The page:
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Sinking feeling arrives with loss
Coors Field unnerves Andy Sonnanstine and the other Rays.
By MARC TOPKIN, Times Staff Writer
Published June 17, 2007
DENVER - The Devil Rays just aren't comfortable right now.
For rookie starter Andy Sonnanstine, it was a matter of the thinner air and flatter mound of Coors Field. For rightfielder Jonny Gomes, it was a brutally tough sky that made several fly balls an adventure. For their hitters, it was a stark absence of clutch hits.
For team leader Carl Crawford, it is something less tangible but somewhat troubling as the Rays, battling through injuries to key players and the distractions of the Elijah Dukes situation, lost their fourth straight Saturday, 10-5 to the Rockies.
"I don't know what it is, " Crawford said. "I wish I had an answer. This is one of those times when I'm just clueless. For real. It can be a mixture of a lot of stuff. All that stuff.
"It's just not a good feeling right now, I know that. We're facing some good teams. But it shouldn't be this bad."
The Rays 29-37 haven't won since Tuesday, and have been outscored 38-8 in the process.
In two games in Colorado, they saw their top pitcher, James Shields, lose for the first time Friday, and Sonnanstine, their impressive rookie, struggle on Saturday.
Sonnanstine gave up the first walk of his major-league career and seven runs on three home runs, including a first-inning grand slam. In both games, they were immediately down 4-0.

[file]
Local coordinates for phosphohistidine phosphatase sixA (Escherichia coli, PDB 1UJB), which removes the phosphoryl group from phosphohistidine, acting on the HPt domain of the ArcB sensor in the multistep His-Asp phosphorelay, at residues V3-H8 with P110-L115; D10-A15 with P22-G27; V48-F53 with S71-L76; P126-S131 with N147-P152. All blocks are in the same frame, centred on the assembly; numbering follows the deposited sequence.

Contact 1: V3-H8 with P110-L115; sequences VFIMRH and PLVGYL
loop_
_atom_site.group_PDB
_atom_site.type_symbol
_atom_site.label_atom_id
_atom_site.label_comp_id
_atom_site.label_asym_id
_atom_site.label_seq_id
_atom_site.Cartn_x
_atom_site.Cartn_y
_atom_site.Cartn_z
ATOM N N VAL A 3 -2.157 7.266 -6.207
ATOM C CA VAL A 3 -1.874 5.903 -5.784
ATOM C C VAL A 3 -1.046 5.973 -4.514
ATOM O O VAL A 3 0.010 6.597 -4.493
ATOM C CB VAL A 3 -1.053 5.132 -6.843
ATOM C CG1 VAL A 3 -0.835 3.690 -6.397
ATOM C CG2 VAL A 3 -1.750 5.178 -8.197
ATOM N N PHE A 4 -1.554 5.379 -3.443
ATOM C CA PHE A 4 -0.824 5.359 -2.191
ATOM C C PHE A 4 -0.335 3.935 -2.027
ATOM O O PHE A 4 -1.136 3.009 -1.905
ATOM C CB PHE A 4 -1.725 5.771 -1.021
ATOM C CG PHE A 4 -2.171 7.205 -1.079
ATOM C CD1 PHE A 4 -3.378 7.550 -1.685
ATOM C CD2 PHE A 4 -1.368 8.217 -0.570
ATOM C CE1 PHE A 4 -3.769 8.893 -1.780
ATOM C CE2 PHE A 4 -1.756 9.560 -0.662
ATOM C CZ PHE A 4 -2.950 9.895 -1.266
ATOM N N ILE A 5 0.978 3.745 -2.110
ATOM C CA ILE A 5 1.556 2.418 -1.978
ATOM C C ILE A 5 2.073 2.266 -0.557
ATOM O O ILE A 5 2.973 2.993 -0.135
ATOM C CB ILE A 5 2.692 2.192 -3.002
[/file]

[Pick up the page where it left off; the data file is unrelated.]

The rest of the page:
"Those four-point firsts are tough, " manager Joe Maddon said.
The teams went back and forth, and the Rays kept it interesting, and close, through the fifth, narrowing the gap to 7-5. Brendan Harris doubled in a run and homered, Carlos Pena hit his team-high 15th homer and Gomes doubled in another.
But they failed when it mattered most, going 0-for-7 with runners in scoring position and stranding seven a night after going 0-for-6 and leaving on 10.
The Rockies, who have won 18 of 26, kept scoring, tacking on three runs off reliever Casey Fossum as Gomes flat out lost a fly ball in the dusk sky that scored one run and Delmon Young, having similar problems, made an errant throw that led to another.
Even though Shields warned him, Sonnanstine had problems getting used to the Coors Field mound that has less of a slope than they were used to and seemed "flatter." He also had trouble gripping the balls, which are kept in a humidor, and he wasn't getting the normal break on his slider and curveball.
"A few of them slipped out of my hand, " he said.
Sonnanstine had faced 56 batters in his first two major-league starts without walking anyone. So it wasn't a good sign when he started Saturday's game with four straight balls to leadoff man Willy Taveras.
A double, a strikeout, an intentional walk to dangerous Todd Helton (to set up a double play, Maddon explained) and a popout later, it looked like it might work as Sonnanstine got ahead of Brad Hawpe 0-and-2.
But he couldn't finish him off, and Hawpe battled back to crush a hanging 2-2 slider into the rightfield seats for a grand slam.
"He battles well, " Maddon said. "One pitch away, it didn't happen. But I still have a lot of faith in Sonny."
Marc Topkin can be reached at email@example.com or (727) 893-8801. View his blog at blogs.tampabay.com/rays.